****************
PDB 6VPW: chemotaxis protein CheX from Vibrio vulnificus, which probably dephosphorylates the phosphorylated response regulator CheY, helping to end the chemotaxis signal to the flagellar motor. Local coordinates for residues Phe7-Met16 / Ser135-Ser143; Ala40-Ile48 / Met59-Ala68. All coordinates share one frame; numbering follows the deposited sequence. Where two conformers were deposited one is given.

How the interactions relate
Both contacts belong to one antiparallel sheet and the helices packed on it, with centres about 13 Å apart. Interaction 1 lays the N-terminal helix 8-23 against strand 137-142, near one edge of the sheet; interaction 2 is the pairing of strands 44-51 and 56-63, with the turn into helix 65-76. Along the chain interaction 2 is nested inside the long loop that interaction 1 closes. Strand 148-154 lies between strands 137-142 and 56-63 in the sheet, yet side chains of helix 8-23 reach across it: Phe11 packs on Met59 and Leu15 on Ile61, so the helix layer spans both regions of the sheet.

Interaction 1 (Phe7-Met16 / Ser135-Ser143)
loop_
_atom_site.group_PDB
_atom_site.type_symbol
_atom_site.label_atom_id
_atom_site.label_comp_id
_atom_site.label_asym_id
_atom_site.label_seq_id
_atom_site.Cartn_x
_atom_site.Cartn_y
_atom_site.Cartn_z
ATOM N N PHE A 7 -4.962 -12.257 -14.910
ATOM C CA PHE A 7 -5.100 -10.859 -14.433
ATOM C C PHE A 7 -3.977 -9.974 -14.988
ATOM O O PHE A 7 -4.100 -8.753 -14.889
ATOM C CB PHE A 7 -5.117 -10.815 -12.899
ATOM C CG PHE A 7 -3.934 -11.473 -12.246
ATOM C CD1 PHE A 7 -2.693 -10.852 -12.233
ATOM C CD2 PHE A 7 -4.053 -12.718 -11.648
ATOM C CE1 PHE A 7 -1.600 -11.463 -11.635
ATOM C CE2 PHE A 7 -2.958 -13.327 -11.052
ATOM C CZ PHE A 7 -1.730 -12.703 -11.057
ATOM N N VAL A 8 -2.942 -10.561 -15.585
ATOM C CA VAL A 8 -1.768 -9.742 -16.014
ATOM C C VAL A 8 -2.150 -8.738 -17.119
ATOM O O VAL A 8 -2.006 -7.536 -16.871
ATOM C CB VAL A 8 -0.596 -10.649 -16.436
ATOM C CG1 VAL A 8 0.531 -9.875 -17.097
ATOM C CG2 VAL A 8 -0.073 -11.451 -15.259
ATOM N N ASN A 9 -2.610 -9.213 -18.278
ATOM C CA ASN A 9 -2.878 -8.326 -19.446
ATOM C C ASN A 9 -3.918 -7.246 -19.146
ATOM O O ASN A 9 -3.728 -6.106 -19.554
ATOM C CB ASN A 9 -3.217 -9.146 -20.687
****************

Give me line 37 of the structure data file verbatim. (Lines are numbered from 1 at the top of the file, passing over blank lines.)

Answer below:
ATOM C CB ASN A 9 -3.217 -9.146 -20.687